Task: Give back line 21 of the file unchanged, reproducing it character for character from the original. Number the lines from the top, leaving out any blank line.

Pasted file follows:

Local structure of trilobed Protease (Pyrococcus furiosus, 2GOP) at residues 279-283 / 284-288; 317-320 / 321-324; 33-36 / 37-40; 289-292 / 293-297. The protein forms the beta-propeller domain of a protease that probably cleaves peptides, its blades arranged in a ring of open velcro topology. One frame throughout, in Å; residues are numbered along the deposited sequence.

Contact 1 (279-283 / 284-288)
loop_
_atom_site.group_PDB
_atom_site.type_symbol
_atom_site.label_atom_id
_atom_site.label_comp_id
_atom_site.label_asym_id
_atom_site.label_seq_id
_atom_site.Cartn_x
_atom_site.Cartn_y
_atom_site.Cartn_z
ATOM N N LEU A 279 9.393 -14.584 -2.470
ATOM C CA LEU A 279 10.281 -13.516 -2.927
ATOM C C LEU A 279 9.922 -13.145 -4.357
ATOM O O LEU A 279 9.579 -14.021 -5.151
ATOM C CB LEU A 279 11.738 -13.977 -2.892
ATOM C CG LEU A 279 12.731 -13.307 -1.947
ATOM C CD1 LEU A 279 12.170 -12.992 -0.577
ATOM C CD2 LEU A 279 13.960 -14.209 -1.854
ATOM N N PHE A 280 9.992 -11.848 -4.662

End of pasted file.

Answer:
ATOM N N PHE A 280 9.992 -11.848 -4.662